In 1956, CAMARA Laye returned to Africa, first to Dahomey (Benin), then to Ghana. In 1958, at the independence of his country, he returned to Guinea; he was appointed the first ambassador to Ghana. On his recall to Guinea, he held various positions in the administration, before being appointed Director of the National Institute of Documentation and Research. In conflict with the political orientation of Sékou TOURE, he was briefly imprisoned, before fleeing, in 1960 to the Ivory Coast of Felix HOUPHOUET-BOIGNY (1905-1993) and will be, from 1965, refugee in Senegal of Léopold Sédar SENGHOR (1906-2001). In Senegal, in Dakar, he will be recruited at IFAN Dakar, and will pay tribute to the oral tradition, through his book, “Kouma, Lafôlo Kouma”  or the “First Word”, the oldest, telling the story of Soundiata KEITA, first emperor of Mali.

 I – CAMARA Laye and the "Dark Child", Africa of the forces of the spirit and oral tradition

The Dark Child”, published in 1953, in Paris, by Plon, is above all an autobiographical account, a brilliant portrait of traditional African culture, in a simple, direct, lively and alert style. This great classic of African literature is that of a mature man who looks, through time and space, on his past. A novel of youth and the life of a schoolboy in Upper Guinea, it all begins in his small village, in Kouroussa, where traditional life takes place happily between his mother, his blacksmith father, his grandmother, his family and his friends. The action of “The Black Child” by CAMARA Laye begins when a woman, wishing to have a new jewel to attend a religious festival, goes to a goldsmith, the father of the narrator. The woman and child are captivated by the transformation of gold into jewelry and by the work of the goldsmith. The wife of the latter, on the other hand, thinks that the work of gold harms the health of her husband. We contemplate the daily life in the fields, in the forge and the rites of puberty. The story ends, a map of Paris in his pocket, in the plane that takes him to France and that distances him permanently from his loved ones, thus definitively closing his childhood. We have not forgotten this little masterpiece, “The Black Child, where a young writer from Upper Guinea, Camara Laye, made an amazing debut. He contained, in the best language, the most precise, the most nuanced, the most flexible, the first memories of his African life, the family and venerated life of his family, his deep attachments to the mores of his tribe, and this formed a striking contrast with what Camara Laye taught us about what had happened to him since” writes Emile HENRIOT, in 1954, for “Le Monde”.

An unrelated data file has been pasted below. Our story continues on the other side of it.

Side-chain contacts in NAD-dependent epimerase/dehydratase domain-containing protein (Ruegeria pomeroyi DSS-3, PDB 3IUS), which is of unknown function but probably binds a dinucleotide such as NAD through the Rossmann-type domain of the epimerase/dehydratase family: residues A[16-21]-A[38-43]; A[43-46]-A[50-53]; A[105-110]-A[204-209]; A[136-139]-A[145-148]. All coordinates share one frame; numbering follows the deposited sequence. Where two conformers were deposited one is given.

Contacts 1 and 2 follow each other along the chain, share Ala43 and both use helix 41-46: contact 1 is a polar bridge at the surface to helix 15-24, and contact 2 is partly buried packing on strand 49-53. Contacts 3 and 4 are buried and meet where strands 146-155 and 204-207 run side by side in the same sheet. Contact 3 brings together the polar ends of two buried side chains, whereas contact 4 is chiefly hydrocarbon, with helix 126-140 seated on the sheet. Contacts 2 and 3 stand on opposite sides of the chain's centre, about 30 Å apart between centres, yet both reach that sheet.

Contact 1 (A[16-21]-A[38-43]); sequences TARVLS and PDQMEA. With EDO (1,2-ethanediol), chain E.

Endowed with a real talent as a storyteller, “The Black Child” by CAMARA Laye is a novel of the wonderful, African forces of the spirit, farmers and blacksmiths in Upper Guinea. In a context of a very particular Islam because mixed with animism, we discover, through a mysterious little black snake, the totem of the family. The soul of Africa is well housed in Upper Guinea. His father, CAMARA Kamady, a blacksmith-goldsmith, endowed with occult powers, dialogues with this little snake visiting him : “When he was within range, my father stroking him with his hand, and the serpent accepted his caress with a quiver of the whole body; I never saw the little snake trying to do him any harm. This caress and the quiver that answered it, threw me each time into an inexpressible confusion: I thought of I do not know what mysterious conversation; The hand questioned, the quiver answered. Yes, it was like a conversation”, he writes in “The Black Child”. The mother, Daman Sadan, a native of Tindican, daughter of a blacksmith, is invested with supernatural powers. “My mother really drew water from the river, without the crocodiles, the most voracious animals of creation, thinking of assailing her. Geniuses really populated the water, the air, the land, the savannahs. Geniuses that had to be made helpable, by dint of prayers, sacrifices and incantations”, he wrote. Her mother, Daman Sadan, embodying domestic and moral virtues, active, unhurried, resigned without veulery, courageous, discreet, efficient and present without ostentation, is the symbol of a maternal Africa : “Black woman, African woman, O you my mother, I think of you. You who carried me on my back, you who breastfed me, who governed my first steps. You who first opened my eyes to the wonders of the earth, I think of you” writes CAMARA Laye in dedication to her mother.